For more than 25 years, the Council for Watershed Health (CWH) has focused on improving our local water supply, water quality, natural habitat, and equitable access to open space. To achieve this goal, CWH uses science-based research, education and engagement in partnership with community-based organizations (CBOs) and provides technical assistance for underserved communities that have resulted in the design and implementation of numerous multi-benefit green infrastructure projects throughout the region.
Over the past six years, CWH’s ReDesignLA program has developed the long-term capacity of local partners using a mentor-mentee model to redesign their neighborhoods, schools, and communities to achieve social, environmental, and economic impacts on health and safety through water resources. CWH and a team of CBO mentors have provided technical assistance and capacity-building support to CBO mentees to design and implement green infrastructure projects within underserved communities across the Los Angeles Region. Much of this work in the SGV is centered around building a framework to support non-traditional community-based organizations’ long-term capacity to engage their stakeholders and help redesign their neighborhoods to achieve multi-benefits.
In the San Gabriel Valley, these projects have included Watershed Monitoring and Assessment programs that collected and analyzed water quality data for communities so that they can make informed decisions on ways to protect their health and the health of their families. For example, in 2020, CWH partnered with Pasadena City College (PCC) on a Community Trash Monitoring project that coordinated and trained local students to assess their own communities' trash. This project enabled students to engage in a local water quality issue and scientific research by implementing trash surveys that map, count, and categorize their community's trash types. CWH also provided technical assistance for a project that looked at the water quality of local streams found in Cattle Canyon just north of Azusa in the San Gabriel Mountains National Monument. In the Cattle Canyon project, CWH monitored the water conditions and conducted trash and water surveys, which helped determine the streams’ health to ensure they were safe for recreational use.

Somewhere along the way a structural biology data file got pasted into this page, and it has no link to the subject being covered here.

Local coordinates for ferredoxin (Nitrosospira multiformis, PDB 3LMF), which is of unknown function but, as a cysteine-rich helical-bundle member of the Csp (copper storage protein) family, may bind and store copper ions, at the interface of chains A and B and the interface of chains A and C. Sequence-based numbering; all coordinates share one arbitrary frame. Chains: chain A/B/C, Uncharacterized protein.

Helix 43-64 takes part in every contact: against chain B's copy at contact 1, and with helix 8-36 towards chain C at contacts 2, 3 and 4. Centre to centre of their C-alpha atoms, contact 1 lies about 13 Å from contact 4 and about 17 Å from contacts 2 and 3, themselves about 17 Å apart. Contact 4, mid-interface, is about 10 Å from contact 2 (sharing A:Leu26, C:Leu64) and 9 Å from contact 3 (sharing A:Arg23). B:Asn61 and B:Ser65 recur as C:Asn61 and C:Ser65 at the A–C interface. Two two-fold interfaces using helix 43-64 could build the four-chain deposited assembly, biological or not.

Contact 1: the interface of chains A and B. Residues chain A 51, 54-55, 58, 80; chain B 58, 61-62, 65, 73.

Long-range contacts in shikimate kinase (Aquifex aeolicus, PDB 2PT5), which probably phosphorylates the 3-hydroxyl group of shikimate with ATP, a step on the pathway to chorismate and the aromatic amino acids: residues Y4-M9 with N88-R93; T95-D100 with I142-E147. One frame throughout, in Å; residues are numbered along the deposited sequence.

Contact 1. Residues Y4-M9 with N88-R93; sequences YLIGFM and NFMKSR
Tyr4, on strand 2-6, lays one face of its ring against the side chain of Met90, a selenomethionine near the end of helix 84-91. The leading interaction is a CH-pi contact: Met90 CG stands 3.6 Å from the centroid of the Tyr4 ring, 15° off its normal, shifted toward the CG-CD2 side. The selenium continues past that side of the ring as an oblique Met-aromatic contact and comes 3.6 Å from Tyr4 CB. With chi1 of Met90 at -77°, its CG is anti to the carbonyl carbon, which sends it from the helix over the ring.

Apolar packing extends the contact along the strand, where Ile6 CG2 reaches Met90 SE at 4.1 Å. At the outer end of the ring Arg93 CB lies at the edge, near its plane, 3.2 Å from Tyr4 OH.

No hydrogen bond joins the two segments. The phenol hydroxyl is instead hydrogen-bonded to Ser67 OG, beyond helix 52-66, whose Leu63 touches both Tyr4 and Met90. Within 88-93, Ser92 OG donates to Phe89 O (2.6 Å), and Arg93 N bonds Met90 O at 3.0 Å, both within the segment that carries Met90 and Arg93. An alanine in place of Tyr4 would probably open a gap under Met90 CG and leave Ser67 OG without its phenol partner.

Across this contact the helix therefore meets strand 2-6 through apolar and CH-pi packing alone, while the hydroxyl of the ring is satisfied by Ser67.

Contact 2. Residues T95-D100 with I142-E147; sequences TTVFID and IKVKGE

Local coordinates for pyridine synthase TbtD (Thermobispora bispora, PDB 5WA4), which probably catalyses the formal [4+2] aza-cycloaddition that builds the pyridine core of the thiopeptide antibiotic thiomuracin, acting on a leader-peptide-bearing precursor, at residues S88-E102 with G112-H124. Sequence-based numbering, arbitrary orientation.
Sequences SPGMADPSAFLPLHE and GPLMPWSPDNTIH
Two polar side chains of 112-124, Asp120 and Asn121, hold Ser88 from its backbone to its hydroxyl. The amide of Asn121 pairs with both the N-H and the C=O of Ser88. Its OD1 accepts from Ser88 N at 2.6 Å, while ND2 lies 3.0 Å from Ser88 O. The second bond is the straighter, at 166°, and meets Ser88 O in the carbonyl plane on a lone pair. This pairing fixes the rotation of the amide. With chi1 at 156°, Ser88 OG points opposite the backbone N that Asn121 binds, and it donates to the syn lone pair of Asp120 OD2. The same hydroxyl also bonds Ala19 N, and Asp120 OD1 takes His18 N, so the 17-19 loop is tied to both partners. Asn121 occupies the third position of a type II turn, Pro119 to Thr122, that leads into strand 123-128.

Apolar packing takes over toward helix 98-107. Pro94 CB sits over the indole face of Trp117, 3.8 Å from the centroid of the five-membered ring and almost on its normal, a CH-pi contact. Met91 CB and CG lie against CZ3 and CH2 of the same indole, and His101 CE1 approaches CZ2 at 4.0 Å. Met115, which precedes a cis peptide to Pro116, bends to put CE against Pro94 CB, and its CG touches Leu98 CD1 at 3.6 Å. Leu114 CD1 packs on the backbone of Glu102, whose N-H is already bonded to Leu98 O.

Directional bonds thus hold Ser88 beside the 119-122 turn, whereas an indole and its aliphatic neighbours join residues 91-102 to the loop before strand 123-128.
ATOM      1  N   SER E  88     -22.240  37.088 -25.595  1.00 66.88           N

CWH has also provided technical assistance on green street projects, including the Merced Avenue Greenway Project in the City of South El Monte. That project utilized a multi-benefit approach to manage stormwater runoff at its source, improve water quality and enhance the local watershed health. With the technical assistance provided by CWH, the Merced Avenue Greenway Project will utilize a street design that can combat rising temperatures, increase safety for people who are walking and biking, support local biodiversity, and improve local water quality. Once completed, this project will serve as a real-world model of watershed-based design that integrates and addresses flood management, water quality, and habitat restoration.
The Council for Watershed Health’s dedication to ensuring our local water is safer, training the next generation of water stewards, working on green infrastructure, and building local capacity has made the Council for Watershed Health a Noches 2022 Honoree.
ActiveSGV's annual awards party, Noche de las Luminarias, honors people making strides to realize a more sustainable, equitable, and livable San Gabriel Valley. On 9/22/22, we are excited to once again host the event in a beautiful outdoor setting at Grapevine Arbor in the City of San Gabriel. More information about the event and how to get tickets here.